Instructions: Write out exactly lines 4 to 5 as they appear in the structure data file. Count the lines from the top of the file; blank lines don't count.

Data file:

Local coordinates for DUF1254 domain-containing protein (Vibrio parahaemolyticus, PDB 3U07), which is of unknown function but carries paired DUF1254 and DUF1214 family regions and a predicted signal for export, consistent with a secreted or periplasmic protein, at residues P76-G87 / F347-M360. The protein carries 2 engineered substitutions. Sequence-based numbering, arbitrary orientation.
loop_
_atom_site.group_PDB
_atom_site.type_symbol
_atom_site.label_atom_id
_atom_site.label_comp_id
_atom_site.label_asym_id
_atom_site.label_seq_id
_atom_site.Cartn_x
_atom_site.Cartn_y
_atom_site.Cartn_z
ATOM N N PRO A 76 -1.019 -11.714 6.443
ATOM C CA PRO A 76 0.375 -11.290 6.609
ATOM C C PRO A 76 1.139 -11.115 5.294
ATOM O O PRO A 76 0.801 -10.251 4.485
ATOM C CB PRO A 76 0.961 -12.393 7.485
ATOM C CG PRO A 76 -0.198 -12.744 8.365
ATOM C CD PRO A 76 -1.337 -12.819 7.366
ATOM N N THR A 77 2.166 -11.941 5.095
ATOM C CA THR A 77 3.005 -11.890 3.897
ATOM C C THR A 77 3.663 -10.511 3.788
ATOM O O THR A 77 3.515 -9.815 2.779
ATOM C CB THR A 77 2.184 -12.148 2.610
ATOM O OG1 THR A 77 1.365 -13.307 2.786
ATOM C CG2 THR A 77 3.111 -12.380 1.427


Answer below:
_atom_site.type_symbol
_atom_site.label_atom_id